Pope Francis visited the Greek island of Lesbos Saturday to make a statement about welcoming refugees, and to drive the point home, he brought twelve of those refugees back to Rome with him aboard the papal plane, all of them Muslims.

A Vatican statement indicated that the three families returning with the pope, made up of twelve people in total including six children, were already residing in a camp on the Greek island of Lesbos prior to a recent deal between the European Union and Turkey to begin deporting new arrivals.

The Vatican said that two of the families come from Damascus and one from Deir Azzor, in a zone of Syria under ISIS control, and that their homes had been bombed.

According to the statement, an agreement to allow the twelve migrants to depart for Italy was worked out among the Vatican and Greek and Italian officials.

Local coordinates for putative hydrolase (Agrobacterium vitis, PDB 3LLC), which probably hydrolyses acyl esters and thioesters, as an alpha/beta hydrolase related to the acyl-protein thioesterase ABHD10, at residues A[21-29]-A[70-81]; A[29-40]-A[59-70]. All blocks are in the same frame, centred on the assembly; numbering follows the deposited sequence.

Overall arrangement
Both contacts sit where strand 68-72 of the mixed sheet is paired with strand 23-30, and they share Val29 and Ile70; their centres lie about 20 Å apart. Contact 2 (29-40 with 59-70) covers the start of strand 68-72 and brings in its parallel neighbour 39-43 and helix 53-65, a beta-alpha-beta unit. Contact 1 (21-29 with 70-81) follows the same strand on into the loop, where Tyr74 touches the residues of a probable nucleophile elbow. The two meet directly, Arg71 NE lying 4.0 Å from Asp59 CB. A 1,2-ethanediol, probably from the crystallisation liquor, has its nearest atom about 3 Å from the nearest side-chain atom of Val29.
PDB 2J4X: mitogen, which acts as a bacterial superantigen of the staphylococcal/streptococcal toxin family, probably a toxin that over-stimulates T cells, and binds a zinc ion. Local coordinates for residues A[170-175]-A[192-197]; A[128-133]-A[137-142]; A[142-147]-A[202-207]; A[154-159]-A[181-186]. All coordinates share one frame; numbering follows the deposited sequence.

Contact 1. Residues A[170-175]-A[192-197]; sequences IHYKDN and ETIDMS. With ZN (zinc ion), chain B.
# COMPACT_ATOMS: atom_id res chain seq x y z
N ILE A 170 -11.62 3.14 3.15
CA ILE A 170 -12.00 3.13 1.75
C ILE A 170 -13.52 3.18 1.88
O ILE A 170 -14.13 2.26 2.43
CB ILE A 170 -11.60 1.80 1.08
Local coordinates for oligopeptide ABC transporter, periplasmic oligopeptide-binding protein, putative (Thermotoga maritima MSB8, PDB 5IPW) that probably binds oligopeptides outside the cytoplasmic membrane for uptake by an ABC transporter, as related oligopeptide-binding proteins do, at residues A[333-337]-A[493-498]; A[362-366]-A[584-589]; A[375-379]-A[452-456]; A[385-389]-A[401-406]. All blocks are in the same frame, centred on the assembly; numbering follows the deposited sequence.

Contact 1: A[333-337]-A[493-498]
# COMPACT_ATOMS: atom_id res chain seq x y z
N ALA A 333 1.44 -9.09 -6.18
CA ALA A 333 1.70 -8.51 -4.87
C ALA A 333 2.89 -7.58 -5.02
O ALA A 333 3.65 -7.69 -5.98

The Vatican has agreed to assume responsibility for the care of the twelve people, the statement said, with the initial care being provided by the Community of Sant’Egidio, one of the “new movements” in the Catholic Church.

The Community of Sant’Egidio was founded in 1968 by an Italian Catholic layman named Andrea Riccardi, and has earned a reputation for its work on conflict resolution, ecumenical and inter-religious dialogue, and care for migrants and refugees.

“The pope has desired to make a gesture of welcome regarding refugees,” said Father Federico Lombardi, director of the Holy See Press Office, in explaining the decision to invite the three families to fly with the pope and relocate to Italy.